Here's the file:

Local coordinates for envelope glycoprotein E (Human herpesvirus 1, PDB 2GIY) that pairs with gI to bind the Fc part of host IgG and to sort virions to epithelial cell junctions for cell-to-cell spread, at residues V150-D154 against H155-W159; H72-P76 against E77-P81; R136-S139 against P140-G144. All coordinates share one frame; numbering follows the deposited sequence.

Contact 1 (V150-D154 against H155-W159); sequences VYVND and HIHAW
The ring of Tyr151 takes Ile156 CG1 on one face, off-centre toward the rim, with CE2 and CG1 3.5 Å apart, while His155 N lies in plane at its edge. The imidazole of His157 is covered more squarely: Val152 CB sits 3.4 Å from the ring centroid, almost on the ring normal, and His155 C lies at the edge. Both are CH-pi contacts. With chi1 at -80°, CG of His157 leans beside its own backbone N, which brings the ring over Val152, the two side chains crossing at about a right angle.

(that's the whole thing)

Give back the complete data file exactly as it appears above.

Local coordinates for envelope glycoprotein E (Human herpesvirus 1, PDB 2GIY) that pairs with gI to bind the Fc part of host IgG and to sort virions to epithelial cell junctions for cell-to-cell spread, at residues V150-D154 against H155-W159; H72-P76 against E77-P81; R136-S139 against P140-G144. All coordinates share one frame; numbering follows the deposited sequence.

Contact 1 (V150-D154 against H155-W159); sequences VYVND and HIHAW
The ring of Tyr151 takes Ile156 CG1 on one face, off-centre toward the rim, with CE2 and CG1 3.5 Å apart, while His155 N lies in plane at its edge. The imidazole of His157 is covered more squarely: Val152 CB sits 3.4 Å from the ring centroid, almost on the ring normal, and His155 C lies at the edge. Both are CH-pi contacts. With chi1 at -80°, CG of His157 leans beside its own backbone N, which brings the ring over Val152, the two side chains crossing at about a right angle.